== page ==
Rouault — what an inspiration. Years ago I would wake up early mornings just to sit and stare at a book of of his paintings hoping to gain some scrap of his artistic intelligence.
From the placard: Rouault wrote, “If I have made the judges such lamentable figures, it was no doubt because I was translating the anguish I felt at the sight of a human being who is to judge other men.”
And before you judge the quality of this image consider that it was taken with a mobile phone with a 15-month-old art lover on my shoulders. Still it was great to get away to Houston last weekend and it did my heart good to see one of my favorite paintings by a favorite artist as well as see art through the eyes of my son and daughter.
George Rouault, The Three Judges, 1925. Museum of Fine Arts, Houston.
The Trinity, Unknown artist, 18th c., 54 1/2 x 62 1/2 inches.
From The Virgin, Saints, and Angels exhibition catalog, 2006.
According to the Spanish artist Francisco Pacheco, there are a number of ways the Trinity could not be represented in art: not as a man with three heads, not as a man with one head and three faces, and definitely not as three men in the womb of the Virgin.
This seems reasonable until one considers the problem Christian missionaries have faced describing the concept of the Triune God. Clearly, a perfectly reasonable heathen’s understanding of the Father, Son, and Holy Spirit might accidentally diverge from accepted doctrine to the “diabolic fiction” described above.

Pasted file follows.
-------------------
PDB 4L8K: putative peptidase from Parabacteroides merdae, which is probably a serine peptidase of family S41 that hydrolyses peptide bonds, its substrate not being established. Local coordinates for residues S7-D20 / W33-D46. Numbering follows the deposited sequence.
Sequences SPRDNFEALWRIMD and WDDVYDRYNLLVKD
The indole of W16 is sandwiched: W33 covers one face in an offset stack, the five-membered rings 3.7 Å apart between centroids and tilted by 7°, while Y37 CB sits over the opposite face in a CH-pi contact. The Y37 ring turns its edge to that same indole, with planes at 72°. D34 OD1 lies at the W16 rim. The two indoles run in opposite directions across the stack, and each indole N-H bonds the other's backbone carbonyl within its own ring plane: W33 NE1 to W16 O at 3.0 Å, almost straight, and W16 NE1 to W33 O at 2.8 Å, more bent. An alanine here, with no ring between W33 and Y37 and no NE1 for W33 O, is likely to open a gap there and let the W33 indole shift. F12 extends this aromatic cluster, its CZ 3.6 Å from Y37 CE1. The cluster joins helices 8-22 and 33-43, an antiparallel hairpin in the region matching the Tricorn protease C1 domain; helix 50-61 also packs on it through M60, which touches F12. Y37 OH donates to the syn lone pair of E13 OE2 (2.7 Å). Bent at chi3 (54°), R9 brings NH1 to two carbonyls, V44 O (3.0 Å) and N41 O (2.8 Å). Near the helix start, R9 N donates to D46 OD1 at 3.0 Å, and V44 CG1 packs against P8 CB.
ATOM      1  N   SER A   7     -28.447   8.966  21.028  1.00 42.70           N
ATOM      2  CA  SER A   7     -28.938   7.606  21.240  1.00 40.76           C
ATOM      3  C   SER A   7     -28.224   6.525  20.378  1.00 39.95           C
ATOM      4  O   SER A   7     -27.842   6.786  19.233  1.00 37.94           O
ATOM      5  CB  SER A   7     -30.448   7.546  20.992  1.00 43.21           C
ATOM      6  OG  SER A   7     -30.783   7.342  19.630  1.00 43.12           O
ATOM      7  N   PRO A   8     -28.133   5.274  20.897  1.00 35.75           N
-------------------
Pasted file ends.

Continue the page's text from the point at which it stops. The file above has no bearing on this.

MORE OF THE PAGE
Luckily, Pacheco found it acceptable, even if tacitly, to depict the Trinity as shown in the painting above. This representation was especially convenient for Andean Christians because the Incans had long worshiped Aponinti, Churiinti, and Intiquaoqui, or father and lord Sun, the son Sun, and the brother Son. Not a perfect fit but for a harried missionary bent on stamping out entrenched satanic idolatry you’ve got to make use of all the opportunities that the good Lord provides.
(from Suzanne Stratton-Pruitt’s catalog notes for The Virgin, Saints, and Angels: South American Paintings 1600 – 1825 from the Thoma Collection)